Gas with CPAP?


Hey Sleep Warrior, 

Are you or a loved one experiencing excessive gas from using CPAP? Besides being uncomfortable, these issues can be downright embarrassing. No thanks. 

This is called aerophagia, and it is a common issue faced by many CPAP users. It occurs when air is swallowed and enters the stomach instead of the lungs, leading to discomfort, bloating, and excessive gas. 

This problem can disrupt sleep and lead to uncomfortable or embarrassing gas during the day, ultimately affecting overall therapy adherence. 

But why does aerophagia happen, and what can be done about it? Listen up

The primary cause of aerophagia in CPAP users is simply high pressure settings. When the pressure is too high, it forces air into the esophagus rather than just the airway, leading to swallowed air and subsequent discomfort. One potential solution to excessive pressure is the V-Com, a device that reduces inspiratory pressure without affecting the therapeutic pressure. The V-Com can be purchased online without a prescription for about $30. You could also discuss pressure adjustments with your sleep provider – maybe your pressure can be turned down and still be effective.  Lastly, you can try sleeping on your side or utilizing the ramp feature on your machine, both of which can lower the overall pressure.

Another cause of aerophagia is the type of mask used. Full-face masks are more likely to direct air into the stomach as the air passes over the tongue and esophagus on it’s way to the lungs. Switching to a nasal mask can really help, and you can use a chin strap or the SomnoSeal if there are issues with mouth breathing or dry mouth. You’ll also want to be sure you have a good seal on your mask since mask leaks tend to result in your machine blowing higher pressures to compensate for the leak.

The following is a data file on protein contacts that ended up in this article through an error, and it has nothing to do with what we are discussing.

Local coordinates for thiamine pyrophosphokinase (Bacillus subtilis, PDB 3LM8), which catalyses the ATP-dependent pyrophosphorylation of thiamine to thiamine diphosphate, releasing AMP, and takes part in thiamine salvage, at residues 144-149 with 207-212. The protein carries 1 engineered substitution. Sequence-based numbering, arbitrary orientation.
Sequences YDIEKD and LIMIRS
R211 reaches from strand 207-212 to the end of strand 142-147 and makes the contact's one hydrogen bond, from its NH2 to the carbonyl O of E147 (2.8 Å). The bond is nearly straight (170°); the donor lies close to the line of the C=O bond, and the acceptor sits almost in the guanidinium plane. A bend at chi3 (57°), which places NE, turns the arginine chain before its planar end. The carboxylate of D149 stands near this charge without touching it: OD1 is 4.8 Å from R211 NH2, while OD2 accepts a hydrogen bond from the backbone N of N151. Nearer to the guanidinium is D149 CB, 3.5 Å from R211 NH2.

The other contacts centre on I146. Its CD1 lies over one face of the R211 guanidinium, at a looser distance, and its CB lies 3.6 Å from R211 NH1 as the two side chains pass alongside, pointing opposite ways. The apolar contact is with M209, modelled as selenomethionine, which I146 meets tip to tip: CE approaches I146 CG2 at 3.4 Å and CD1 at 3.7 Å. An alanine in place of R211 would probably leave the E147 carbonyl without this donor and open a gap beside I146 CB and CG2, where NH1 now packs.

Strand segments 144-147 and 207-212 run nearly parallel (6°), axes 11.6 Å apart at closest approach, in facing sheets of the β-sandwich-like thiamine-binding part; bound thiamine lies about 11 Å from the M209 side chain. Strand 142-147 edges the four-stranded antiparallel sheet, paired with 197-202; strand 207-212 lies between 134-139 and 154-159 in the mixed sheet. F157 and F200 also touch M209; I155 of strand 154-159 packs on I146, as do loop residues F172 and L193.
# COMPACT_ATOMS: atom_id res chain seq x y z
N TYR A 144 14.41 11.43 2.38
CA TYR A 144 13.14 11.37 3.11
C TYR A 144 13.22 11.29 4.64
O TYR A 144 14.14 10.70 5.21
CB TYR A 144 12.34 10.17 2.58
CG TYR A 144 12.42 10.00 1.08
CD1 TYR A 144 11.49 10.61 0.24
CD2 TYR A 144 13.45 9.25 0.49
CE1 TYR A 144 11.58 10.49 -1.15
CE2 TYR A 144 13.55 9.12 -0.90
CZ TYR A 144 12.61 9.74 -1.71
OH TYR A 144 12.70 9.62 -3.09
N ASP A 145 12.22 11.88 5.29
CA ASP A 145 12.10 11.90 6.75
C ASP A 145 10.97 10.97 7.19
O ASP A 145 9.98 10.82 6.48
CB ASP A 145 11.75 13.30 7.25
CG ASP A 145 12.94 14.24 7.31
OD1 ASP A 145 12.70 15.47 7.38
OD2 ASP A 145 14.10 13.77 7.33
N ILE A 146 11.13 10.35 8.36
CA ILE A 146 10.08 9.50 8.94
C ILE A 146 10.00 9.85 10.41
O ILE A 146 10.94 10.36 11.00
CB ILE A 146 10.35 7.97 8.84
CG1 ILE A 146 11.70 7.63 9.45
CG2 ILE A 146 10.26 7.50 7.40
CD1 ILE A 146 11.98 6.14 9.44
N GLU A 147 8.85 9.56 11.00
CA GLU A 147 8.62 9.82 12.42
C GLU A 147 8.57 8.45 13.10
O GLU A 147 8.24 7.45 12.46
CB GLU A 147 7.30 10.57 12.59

Finally, anatomical factors can play a role. The way your body was built, with the trachea going to your lungs being right behind the esophagus going to your stomach, can make it difficult to completely avoid swallowing air, especially if high pressures are necessary for treating your apnea or you are stuck using a full-face mask. In these cases, if there are no contraindications, over-the-counter gas relief products, like GasX, may provide some relief. Other options include ginger or peppermint tea, known for its natural anti-gas properties.

Remember, these are general suggestions, and it’s important to discuss your specific issues with your sleep provider to find the most appropriate solution for you. 

By addressing the underlying causes and implementing these strategies, I hope you can reduce the impact of aerophagia and improve your CPAP therapy experience. 

Thanks for being here, I will see you next week!

Waiting on a Machine or Just Getting Started With A CPAP? 

Due to the recent recall and general delays in healthcare services, many people are forced to wait to get their CPAP machines. There are things you can do to prepare, so download the first of its kind guide with actionable tips you can start on today.


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